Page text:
Popular Christmas music has its place but not necessarily with the Salt Lake Children's Choir. So when the children present their annual holiday concerts, Ralph B. Woodward focuses on the season's rich European musical tradition.
"I resonate most with this music," Woodward said. "It can carry you to the heights and take you away from the mundane."
The Salt Lake Children's Choir will perform its Christmas program next Saturday and Sunday in the Cathedral of the Madeleine, at which the group has been a fixture every December since 1984, five years after Woodward founded the choir. Accompanying the choir will be harpist Lisa Rytting and organist Heidi Alley.
Programming a choral concert that doesn't feature a large-scale work can be a challenge, Woodward said. "All of these pieces we sing are short, so it can be difficult to program. And one has to find pieces that resound best in (the cathedral). But on the other hand, it's always refreshing to deal with works that get to the point fast."
Anyone who has attended the choir's holiday concerts knows there is a certain pattern to the program. And this year will be no exception. "We're going to follow the form we traditionally utilize and which audiences have come to expect," Woodward said. "We're going to start with two early polyphonic pieces, Palestrina's 'Gloria Patri' and a 16th-century German piece, 'Lobt Gott."'
The program will be predominantly European. "A large part of our ancestry, though not all, is from Europe, and I love to tap into that heritage."
Having said that, however, Woodward points out that the choir's holiday programs go beyond the realm of European art music and traditional songs. "I love to explore the expressions of culture from somewhat beyond that sphere."
Among pieces the choir will sing that lie outside the western European tradition is Pavel Chesnokov's "Cherubic Hymn," op. 9, no. 7. "It's from the Russian Orthodox tradition and a beautiful piece that we've done in the past."
Woodward also incorporates a number of songs from Latin America into his programs. Having traveled and lived there, he has a fondess for the music of the region.
The children will sing a piece from Chile, as well as one of Woodward's own compositions, which reflect the character of the music. "I borrowed a Latin American text to set it and based it on Andean sonorities. It conveys the atmosphere from that part of the world and the feeling of devotion you get in those places."
While most of the music the choir will sing next weekend consists of pieces that Woodward frequently programs, there will also be some works the group hasn't sung for a number of years. Among these is Franck's "Panis Angelicus."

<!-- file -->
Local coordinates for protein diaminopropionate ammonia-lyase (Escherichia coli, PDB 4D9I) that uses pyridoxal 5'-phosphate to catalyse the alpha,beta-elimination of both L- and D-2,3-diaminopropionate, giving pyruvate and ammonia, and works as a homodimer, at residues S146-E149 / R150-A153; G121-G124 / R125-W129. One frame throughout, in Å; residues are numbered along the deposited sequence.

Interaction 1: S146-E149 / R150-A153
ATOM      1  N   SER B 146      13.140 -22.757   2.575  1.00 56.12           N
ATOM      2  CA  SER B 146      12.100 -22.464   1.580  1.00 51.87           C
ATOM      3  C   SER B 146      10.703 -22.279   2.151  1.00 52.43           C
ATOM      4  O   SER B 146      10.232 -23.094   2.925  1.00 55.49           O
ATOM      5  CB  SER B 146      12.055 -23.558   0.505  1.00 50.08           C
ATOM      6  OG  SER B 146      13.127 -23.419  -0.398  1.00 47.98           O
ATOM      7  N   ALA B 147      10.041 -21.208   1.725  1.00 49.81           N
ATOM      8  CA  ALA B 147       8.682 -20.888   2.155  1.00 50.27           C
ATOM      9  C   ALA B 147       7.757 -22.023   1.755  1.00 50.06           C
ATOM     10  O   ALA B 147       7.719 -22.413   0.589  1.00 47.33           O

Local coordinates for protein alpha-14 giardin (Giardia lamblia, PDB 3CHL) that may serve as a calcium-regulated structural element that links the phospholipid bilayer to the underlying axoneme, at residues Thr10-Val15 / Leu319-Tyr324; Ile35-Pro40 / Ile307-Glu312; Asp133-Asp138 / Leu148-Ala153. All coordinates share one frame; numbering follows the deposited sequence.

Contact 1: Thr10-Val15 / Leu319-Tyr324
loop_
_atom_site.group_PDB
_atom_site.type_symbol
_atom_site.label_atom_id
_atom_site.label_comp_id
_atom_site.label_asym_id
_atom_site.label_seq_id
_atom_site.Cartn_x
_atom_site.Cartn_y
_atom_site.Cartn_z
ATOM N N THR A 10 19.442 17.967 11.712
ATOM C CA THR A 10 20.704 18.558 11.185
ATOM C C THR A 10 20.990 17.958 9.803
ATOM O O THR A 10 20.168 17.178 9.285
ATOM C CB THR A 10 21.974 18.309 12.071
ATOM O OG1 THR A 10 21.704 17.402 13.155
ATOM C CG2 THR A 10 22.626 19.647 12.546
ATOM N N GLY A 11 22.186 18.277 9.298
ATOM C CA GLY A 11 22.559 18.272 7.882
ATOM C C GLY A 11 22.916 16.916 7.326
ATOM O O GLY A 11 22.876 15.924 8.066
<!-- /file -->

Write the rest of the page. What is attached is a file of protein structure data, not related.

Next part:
Balancing that out will be several pieces Woodward has the choir sing every Christmas: "Lo How a Rose E'er Blooming," "Il Est Ne" and Henri Busser's "Berceuse." "'Berceuse' is a special piece for us. It's one of the highlights at our concerts, and we've done it every year since 1984."
Woodward has been busy the past few months preparing a CD of Christmas music. "This is an awfully good CD. The pieces were recorded at concerts in the cathedral that took place between 1998 and 2006. It has the same format as our concerts, and it's a pretty good representation of what we do. Every child who has been in the choir will relate to it." (The album will be ready in time for the concerts next month; phone 537-1412 for information on where to purchase the CD.)
After their cathedral performances, members of the choir will participate in Kurt Bestor's Christmas show in Abravanel Hall from Dec. 5-8. The Salt Lake Children's Choir and Bestor have a long relationship. "We've appeared in a number of his concerts and on his CDs, and we've done a lot of studio work with him," Woodward said.
Woodward and the choir are no strangers to the recording studio. Several years ago, someone representing Chuck Negron from the now-defunct rock band Three Dog Night called Woodward and said he had heard about the choir and wanted to use it. "(Negron) needed a children's choir and he had heard about us, and he had somehow heard an 'Allelujah' that I had written. He liked it and wanted to sing it." He did, and also put it on his album.
"We get around," Woodward said.
What: Salt Lake Children's Choir; Ralph B. Woodward, director
Where: Cathedral of the Madeleine, 331 E. South Temple
When: Saturday and Dec. 2, 8 p.m.
How much: free
E-mail: [email protected]